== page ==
Seawind’s ‘Reunion’ CD hits all the right jazz notes

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rom the first note of a horn-heavy, big-band-sounding explosion in “Everything Needs Love,” it’s clear that Seawind is back and better than ever. The mid-1970s jazz-fusion group from Hawaii have come up with new arrangements for their old hits — “Devil Is A Liar,” “Follow Your Road,” “Free,” and “He Loves You,” as well as some new tracks that groove and flow with a maturity and a controlled, loose rhythm.

Reunion isn’t just a greatest hits album, designed as some last-ditch effort to recapture the glory days (the path of many a hair band resurgence). In many ways, it sounds like a brand-new album from a brand-new band, still reinventing a chop suey-brand of music — borrowing from the laid-back island style (lead vocalist Pauline Wilson is from Hakalau, on the Big Island), some funk-R&B (the horn section would go on to help produce tunes for Earth, Wind & Fire, Michael Jackson, Quincy Jones and George Benson), and of course, jazz.

In fact, jazz plays heavily throughout the 12 tracks, especially on the instrumentals, “Liquid Spies” and “Pearl.” “Liquid Spies” is a medley of horns teasing and darting forth, daringly, and “Pearl” is an exquisite ode to the piano, with the intermingling of the soprano sax.

The Reunion CD actually took form shortly after a 2005 L.A. reunion concert and received worldwide acclaim this past spring. Word of mouth is fast turning this effort into another monster, cult hit, as well as an impressive foray into everything that makes jazz the highest form of creative expression.

Jazz also permeates in the much-improved hits from the past, especially “Follow Your Road,” “Devil Is A Liar” and “He Loves You.”

In the original version, “Follow Your Road,” opens with electric guitar and a tentative, quiet soprano voice by Pauline Wilson, almost as if she’s afraid to break the mood of the spare music set. In the updated version, acoustic piano takes over, a little more aggressively, suggesting the melody to come — this makes the song actually sound more like a jazz standard than a pop-ballad. Then, Wilson just takes over, more confidently than before, and so much clearer, as if she is sitting on top of a baby grand just a few feet away from the audience. She takes her time too, as in all the other vocal tracks, measuring her notes and each word’s meaning, showing off a control only earned through years of experience and perhaps, some of life’s pain. She knows when and where to stress, and just how to turn a phrase at the end of a verse. She does so much more with this song today than she did yesterday.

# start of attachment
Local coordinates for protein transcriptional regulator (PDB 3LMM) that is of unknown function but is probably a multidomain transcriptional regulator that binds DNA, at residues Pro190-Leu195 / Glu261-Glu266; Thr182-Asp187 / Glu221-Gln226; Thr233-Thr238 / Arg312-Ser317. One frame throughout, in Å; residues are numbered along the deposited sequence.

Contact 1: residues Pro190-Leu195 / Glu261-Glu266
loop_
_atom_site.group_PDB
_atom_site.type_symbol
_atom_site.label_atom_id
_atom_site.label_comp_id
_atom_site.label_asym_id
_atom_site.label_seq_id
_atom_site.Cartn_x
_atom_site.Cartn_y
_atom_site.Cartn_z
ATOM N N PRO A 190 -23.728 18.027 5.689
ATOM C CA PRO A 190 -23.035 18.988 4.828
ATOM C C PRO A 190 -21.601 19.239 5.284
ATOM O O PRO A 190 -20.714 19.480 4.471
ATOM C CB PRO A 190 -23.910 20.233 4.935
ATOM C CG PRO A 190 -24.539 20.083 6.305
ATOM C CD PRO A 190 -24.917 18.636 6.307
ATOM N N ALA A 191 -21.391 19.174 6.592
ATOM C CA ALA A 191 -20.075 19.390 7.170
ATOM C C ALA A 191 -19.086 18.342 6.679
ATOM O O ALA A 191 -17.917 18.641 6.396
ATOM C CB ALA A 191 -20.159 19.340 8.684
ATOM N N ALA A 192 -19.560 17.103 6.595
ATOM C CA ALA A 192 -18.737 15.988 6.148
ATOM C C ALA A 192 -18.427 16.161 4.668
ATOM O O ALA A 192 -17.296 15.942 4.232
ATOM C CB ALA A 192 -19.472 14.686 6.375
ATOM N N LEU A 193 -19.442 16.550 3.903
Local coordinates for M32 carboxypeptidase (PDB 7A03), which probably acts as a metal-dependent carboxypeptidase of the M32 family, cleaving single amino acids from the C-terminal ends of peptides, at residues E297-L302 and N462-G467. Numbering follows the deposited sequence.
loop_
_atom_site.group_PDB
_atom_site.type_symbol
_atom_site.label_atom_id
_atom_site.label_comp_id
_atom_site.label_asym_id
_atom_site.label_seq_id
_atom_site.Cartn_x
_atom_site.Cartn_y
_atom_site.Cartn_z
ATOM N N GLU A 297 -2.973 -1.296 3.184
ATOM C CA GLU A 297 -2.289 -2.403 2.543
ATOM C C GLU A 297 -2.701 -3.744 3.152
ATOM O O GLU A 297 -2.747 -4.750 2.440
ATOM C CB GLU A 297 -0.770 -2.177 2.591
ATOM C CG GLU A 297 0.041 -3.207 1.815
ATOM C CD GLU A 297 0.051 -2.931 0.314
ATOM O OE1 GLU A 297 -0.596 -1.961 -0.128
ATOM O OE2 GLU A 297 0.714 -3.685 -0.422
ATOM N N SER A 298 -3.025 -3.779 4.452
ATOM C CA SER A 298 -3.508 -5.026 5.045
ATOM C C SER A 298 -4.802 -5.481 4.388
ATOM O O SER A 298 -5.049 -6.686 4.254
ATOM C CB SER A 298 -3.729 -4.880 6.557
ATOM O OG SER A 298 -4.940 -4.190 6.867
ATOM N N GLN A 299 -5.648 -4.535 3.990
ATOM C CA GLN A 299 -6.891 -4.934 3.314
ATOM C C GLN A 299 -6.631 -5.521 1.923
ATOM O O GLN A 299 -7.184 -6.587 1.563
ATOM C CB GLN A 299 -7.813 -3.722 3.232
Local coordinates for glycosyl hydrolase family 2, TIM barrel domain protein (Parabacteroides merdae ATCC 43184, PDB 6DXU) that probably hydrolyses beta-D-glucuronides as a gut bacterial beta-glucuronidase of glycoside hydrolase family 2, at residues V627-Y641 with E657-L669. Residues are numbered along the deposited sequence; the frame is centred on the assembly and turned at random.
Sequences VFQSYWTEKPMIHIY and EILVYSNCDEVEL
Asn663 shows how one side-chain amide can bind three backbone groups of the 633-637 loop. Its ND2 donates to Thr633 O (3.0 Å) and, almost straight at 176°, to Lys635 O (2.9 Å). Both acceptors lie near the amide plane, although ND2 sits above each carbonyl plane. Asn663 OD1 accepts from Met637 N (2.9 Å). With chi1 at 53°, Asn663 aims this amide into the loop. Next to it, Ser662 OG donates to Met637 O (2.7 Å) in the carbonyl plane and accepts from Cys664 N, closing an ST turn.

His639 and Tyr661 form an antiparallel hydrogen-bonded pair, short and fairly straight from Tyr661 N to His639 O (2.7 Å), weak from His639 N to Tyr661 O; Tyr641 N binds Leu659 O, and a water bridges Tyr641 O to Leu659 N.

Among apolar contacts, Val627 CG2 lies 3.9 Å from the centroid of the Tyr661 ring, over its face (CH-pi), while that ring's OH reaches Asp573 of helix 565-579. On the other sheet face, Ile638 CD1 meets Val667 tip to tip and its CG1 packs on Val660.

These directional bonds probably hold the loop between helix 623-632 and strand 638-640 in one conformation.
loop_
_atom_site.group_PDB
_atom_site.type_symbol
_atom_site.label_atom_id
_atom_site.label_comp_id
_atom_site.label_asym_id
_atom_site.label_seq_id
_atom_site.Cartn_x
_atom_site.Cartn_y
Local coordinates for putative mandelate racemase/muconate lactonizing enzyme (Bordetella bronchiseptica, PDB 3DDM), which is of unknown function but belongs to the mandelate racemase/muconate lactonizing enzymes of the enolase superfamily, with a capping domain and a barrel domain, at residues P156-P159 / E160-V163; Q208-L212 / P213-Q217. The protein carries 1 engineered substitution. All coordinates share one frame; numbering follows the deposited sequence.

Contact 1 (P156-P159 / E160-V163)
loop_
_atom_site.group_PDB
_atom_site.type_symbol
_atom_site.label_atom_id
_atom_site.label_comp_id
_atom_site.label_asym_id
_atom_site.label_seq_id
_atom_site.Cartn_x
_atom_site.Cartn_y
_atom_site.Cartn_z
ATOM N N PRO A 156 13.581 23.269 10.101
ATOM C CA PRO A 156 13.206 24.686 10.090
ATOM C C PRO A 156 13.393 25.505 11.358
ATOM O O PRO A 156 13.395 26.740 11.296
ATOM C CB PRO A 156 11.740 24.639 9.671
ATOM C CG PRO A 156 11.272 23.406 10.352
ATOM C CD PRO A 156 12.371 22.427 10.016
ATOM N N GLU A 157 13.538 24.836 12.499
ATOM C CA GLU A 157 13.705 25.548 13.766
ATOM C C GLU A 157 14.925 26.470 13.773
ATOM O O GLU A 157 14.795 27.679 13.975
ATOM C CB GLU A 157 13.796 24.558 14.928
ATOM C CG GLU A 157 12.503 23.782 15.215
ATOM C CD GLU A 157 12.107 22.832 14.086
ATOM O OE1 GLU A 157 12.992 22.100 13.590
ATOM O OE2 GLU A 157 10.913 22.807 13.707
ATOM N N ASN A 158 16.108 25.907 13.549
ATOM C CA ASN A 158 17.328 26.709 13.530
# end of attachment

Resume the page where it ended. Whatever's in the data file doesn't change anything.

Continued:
“Devil Is a Liar” still maintains that ominous bass; however, the original one was scarier, wilder somehow. You never knew what Wilson would do vocally, she could easily lose control and go scatting off hysterically, violently (and she did, brilliantly). You also took the original version more seriously, because Wilson never played up the spooky devil theme more than she should, other than a slow, lazy “ah ha ha” chortle. And particularly disappointing, she doesn’t hit the high note at the key bridge when singing, “He tells us, there’s no God above, and only foolish people fall in love, …” In “love,” she’s up there in the hemisphere. In the newer version, she tones it down at a lower register. Her voice, in the newer version, sounds more cynical, more self-aware, like she’s just half-heartedly repeating the lyrics. And the whole, “Give me your soul, give me your soul,” isn’t near as frightening as that laughter or as insanely unaware.

But that’s the only misstep on this album.

“He Loves You” is a wonderful use of the late Al Jarreau’s scatting. It’s worth noting that he lends his vocals to the new “Hold On…”

Word on the street is that Seawind’s back together still cooking up the horns and the unearthly vocals, minus one longtime band member. Will we see another reunion album and tour? Time will tell.

(This Reunion CD review originally appeared in Examiner Oct. 28, 2009. Examiner disbanded last year.)

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